James McLaughlin (seal.)
United States Indian Inspector.

[Note: Signatures of 350 Colville Reservation members omitted]

We, the undersigned, hereby certify that the foregoing agreement, was fully explained by us in the open council to the Indians of the Colville Indian Reservation, Washington, and that it was fully understood by them before signing.

Sarah M. Nee,
George Nespelem,
Interpreters.

Colville Agency, Washington,
December 16, 1905

We, the undersigned, hereby certify that we witnessed the signatures of James McLaughlin, U.S. Indian Inspector, and the 350 Indians of the Colville Indian Reservation, Washington, to the foregoing agreement.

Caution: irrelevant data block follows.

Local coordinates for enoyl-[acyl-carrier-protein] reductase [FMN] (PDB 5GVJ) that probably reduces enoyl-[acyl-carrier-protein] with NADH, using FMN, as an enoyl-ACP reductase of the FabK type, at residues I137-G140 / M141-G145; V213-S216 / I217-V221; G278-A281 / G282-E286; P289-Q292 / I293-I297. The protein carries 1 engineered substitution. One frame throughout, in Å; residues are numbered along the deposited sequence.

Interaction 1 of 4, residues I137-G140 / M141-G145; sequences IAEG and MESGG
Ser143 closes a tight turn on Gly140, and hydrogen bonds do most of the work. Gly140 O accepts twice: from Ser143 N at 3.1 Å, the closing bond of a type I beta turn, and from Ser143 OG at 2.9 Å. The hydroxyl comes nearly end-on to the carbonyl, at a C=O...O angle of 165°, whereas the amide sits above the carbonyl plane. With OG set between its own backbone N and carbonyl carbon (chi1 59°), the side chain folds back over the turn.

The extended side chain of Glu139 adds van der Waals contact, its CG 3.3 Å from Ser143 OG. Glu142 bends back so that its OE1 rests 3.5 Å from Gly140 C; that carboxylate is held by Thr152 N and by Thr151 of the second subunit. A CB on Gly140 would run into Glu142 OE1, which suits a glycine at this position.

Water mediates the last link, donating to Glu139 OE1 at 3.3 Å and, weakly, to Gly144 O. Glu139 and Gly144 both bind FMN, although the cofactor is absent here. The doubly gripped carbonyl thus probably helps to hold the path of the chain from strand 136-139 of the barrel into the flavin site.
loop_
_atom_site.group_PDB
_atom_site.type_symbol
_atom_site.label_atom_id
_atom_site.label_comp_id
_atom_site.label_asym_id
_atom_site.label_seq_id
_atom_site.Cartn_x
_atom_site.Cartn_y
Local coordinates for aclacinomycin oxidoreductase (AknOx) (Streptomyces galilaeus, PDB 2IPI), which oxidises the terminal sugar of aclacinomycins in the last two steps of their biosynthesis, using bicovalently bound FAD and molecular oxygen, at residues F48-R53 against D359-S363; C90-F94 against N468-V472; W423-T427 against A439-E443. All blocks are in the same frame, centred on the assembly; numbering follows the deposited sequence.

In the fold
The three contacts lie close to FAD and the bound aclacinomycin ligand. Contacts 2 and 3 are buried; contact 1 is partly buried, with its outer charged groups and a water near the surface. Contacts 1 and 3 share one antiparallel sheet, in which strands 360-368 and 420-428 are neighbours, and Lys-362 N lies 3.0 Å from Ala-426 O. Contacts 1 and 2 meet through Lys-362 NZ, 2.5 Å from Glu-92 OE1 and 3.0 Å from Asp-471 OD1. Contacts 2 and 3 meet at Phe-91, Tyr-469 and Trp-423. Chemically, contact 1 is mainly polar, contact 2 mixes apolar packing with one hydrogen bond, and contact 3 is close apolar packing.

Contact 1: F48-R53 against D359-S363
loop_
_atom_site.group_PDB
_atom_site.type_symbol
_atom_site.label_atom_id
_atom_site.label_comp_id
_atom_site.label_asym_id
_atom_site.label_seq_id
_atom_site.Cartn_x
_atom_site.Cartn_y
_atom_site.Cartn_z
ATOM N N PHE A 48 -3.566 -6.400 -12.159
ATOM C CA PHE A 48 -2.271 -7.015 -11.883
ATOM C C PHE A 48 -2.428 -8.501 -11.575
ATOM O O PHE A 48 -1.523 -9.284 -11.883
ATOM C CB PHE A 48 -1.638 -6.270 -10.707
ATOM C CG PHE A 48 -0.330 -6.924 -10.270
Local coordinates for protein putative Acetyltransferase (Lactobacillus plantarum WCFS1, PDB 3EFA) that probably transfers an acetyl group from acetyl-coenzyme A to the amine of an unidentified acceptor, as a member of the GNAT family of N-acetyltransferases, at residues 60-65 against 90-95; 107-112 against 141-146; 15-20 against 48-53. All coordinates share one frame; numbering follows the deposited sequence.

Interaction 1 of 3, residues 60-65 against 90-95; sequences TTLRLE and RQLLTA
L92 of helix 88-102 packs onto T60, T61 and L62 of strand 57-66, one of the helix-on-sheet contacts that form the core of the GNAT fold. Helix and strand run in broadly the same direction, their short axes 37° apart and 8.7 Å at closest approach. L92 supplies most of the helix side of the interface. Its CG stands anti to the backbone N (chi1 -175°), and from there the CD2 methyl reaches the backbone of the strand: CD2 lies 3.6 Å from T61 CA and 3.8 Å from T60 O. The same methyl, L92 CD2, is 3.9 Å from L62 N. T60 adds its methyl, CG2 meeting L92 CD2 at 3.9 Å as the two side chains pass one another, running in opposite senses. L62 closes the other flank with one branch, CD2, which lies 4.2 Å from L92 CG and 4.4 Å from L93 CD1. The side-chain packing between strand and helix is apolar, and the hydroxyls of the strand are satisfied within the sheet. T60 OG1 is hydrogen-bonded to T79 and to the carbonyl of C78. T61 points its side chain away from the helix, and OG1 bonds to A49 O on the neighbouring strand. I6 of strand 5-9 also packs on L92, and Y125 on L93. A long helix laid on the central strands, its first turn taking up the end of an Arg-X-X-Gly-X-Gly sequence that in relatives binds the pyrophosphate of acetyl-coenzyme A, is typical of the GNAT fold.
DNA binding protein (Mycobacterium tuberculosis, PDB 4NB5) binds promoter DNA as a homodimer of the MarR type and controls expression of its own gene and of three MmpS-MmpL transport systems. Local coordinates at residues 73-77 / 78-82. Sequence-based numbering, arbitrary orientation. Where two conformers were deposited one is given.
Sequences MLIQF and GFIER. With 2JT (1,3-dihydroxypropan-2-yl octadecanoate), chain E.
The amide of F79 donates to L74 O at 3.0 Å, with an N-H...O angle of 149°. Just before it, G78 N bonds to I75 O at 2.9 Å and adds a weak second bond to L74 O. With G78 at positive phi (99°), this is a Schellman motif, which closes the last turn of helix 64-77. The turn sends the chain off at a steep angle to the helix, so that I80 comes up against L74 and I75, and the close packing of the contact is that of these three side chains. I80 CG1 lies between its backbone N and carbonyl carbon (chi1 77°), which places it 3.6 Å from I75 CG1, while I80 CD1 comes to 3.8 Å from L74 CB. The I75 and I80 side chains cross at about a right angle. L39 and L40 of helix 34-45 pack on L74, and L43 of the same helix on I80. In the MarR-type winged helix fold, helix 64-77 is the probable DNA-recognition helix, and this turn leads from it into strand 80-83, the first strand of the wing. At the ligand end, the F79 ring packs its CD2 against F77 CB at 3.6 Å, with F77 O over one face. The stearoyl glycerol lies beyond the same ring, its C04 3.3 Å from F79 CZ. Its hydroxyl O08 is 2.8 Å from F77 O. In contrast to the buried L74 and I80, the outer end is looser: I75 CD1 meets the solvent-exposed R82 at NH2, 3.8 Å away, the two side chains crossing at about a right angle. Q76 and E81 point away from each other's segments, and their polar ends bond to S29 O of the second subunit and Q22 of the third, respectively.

Oscar H. Keller,
Agency Clerk.

Thomas McCrosson,
Additional Farmer.

William H. Kunse,
Additional Farmer.

Colville Agency, Washington,
December 16, 1905.

I certify that the total number of male adult Indians over 18 years of age belonging on the Colville Indian Reservation, Washington, is 557, of whom 350 have signed the foregoing agreement.

Jno. McA. Webster
Captain U.S.A., U.S. Indian Agent.